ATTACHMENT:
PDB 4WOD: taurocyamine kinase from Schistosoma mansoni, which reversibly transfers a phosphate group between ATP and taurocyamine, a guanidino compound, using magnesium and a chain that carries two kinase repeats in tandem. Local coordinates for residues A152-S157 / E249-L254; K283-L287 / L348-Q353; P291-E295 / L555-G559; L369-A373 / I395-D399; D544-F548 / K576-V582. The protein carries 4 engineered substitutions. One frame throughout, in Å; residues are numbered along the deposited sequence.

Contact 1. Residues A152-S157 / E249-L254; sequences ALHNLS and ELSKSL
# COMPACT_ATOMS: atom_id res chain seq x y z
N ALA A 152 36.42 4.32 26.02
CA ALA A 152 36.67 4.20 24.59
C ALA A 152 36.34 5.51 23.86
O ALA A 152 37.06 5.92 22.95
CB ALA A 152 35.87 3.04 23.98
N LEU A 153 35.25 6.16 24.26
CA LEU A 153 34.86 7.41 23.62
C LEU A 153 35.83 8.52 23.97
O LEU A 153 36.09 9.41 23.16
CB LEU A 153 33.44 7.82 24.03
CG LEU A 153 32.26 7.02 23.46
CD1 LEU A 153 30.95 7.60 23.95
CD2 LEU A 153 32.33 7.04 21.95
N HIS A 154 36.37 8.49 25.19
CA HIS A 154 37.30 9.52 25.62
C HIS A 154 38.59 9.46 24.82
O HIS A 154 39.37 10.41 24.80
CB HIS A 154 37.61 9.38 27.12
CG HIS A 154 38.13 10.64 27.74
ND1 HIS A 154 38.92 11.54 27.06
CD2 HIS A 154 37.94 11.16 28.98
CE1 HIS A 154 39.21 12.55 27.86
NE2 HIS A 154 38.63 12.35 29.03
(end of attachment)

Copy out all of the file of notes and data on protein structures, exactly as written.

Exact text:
PDB 4WOD: taurocyamine kinase from Schistosoma mansoni, which reversibly transfers a phosphate group between ATP and taurocyamine, a guanidino compound, using magnesium and a chain that carries two kinase repeats in tandem. Local coordinates for residues A152-S157 / E249-L254; K283-L287 / L348-Q353; P291-E295 / L555-G559; L369-A373 / I395-D399; D544-F548 / K576-V582. The protein carries 4 engineered substitutions. One frame throughout, in Å; residues are numbered along the deposited sequence.

Contact 1. Residues A152-S157 / E249-L254; sequences ALHNLS and ELSKSL
# COMPACT_ATOMS: atom_id res chain seq x y z
N ALA A 152 36.42 4.32 26.02
CA ALA A 152 36.67 4.20 24.59
C ALA A 152 36.34 5.51 23.86
O ALA A 152 37.06 5.92 22.95
CB ALA A 152 35.87 3.04 23.98
N LEU A 153 35.25 6.16 24.26
CA LEU A 153 34.86 7.41 23.62
C LEU A 153 35.83 8.52 23.97
O LEU A 153 36.09 9.41 23.16
CB LEU A 153 33.44 7.82 24.03
CG LEU A 153 32.26 7.02 23.46
CD1 LEU A 153 30.95 7.60 23.95
CD2 LEU A 153 32.33 7.04 21.95
N HIS A 154 36.37 8.49 25.19
CA HIS A 154 37.30 9.52 25.62
C HIS A 154 38.59 9.46 24.82
O HIS A 154 39.37 10.41 24.80
CB HIS A 154 37.61 9.38 27.12
CG HIS A 154 38.13 10.64 27.74
ND1 HIS A 154 38.92 11.54 27.06
CD2 HIS A 154 37.94 11.16 28.98
CE1 HIS A 154 39.21 12.55 27.86
NE2 HIS A 154 38.63 12.35 29.03